Postgraduate students' knowledge construction during asynchronous computer conferences in a blended learning environment: A Malaysian experience
Australasian Journal of Educational Technology Volume 24, Number 1, ISSN 0814-673X Publisher: Australasian Society for Computers in Learning in Tertiary Education
Blended learning, using e-learning tools to supplement existing on campus learning, often incorporates asynchronous computer conferencing as a means of augmenting knowledge construction among students. This case study reports findings about levels of knowledge construction amongst adult postgraduate students in six asynchronous computer conferences in a blended learning environment. The aim is to document and understand the kinds of task related postings in asynchronous computer conferencing that foster knowledge construction. The tool for analysis is an adaptation of the model by Veerman and Veldhuis-Diermanse (2001). Data were collected fromQuickplace, the e-learning system at Universiti Malaysia Sarawak, with 22 adult postgraduate students enrolled in the Masters of Science in Human Resource Development who were attending a 14-week course on Cognition and Learning. The results showed that the students were active in constructing knowledge but limited to seeking and giving opinions among peers and knowledge telling. The prevalence of low level knowledge construction points to the need for the e-learning facilitator to encourage the students to go beyond regurgitating facts of what they have learned. More guidance should be given to the students to refrain from mere knowledge telling. Results suggest that there are blended learning benefits for these students as they are given improved opportunities to learn outside the classroom.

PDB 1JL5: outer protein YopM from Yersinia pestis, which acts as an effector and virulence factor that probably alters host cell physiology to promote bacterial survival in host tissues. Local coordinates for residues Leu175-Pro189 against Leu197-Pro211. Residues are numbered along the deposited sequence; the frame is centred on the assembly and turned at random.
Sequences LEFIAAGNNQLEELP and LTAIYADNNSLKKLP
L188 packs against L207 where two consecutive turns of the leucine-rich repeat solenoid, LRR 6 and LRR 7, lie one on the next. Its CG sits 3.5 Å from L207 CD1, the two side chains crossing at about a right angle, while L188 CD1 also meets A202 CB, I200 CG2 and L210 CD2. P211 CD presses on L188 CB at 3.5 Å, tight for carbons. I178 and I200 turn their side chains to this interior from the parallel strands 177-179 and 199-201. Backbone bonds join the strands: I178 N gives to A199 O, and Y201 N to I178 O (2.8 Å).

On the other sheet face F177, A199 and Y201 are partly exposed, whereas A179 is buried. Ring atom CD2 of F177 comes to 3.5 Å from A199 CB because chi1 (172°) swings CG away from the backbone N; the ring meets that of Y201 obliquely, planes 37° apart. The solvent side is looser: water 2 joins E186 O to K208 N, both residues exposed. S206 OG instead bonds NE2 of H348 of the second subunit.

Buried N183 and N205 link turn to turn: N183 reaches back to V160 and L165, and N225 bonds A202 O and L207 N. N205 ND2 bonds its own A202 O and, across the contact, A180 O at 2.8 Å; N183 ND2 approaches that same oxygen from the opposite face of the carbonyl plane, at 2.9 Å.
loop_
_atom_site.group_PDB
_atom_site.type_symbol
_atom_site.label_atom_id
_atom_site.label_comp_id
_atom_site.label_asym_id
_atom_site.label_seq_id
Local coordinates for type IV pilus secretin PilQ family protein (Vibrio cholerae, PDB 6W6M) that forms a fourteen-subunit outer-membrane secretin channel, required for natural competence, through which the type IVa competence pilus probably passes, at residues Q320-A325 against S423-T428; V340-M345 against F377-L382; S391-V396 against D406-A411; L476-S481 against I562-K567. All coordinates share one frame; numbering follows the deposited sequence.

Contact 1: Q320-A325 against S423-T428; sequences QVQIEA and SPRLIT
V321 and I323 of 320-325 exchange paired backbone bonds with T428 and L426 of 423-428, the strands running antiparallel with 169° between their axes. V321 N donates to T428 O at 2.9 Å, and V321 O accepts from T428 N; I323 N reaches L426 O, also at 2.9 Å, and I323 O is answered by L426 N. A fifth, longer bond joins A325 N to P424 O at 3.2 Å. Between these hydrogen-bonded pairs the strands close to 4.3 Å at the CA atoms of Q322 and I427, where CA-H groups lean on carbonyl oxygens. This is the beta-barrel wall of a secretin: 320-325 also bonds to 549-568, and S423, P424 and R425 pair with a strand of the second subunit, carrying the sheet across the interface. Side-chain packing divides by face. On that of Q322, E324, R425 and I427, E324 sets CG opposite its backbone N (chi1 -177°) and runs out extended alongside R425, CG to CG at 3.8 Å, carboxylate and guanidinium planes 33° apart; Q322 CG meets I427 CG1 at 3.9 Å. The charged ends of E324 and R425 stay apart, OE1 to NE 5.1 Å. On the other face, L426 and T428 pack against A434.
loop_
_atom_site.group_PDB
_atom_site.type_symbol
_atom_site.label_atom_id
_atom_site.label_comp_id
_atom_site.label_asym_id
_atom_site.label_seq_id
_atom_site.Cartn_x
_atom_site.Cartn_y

Hong, K.S., Lee, J. & Lee, J. (2008). Postgraduate students' knowledge construction during asynchronous computer conferences in a blended learning environment: A Malaysian experience. Australasian Journal of Educational Technology, 24(1),. Australasian Society for Computers in Learning in Tertiary Education.
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Clara Coutinho & Eliana Lisboa, University of Minho, Portugal
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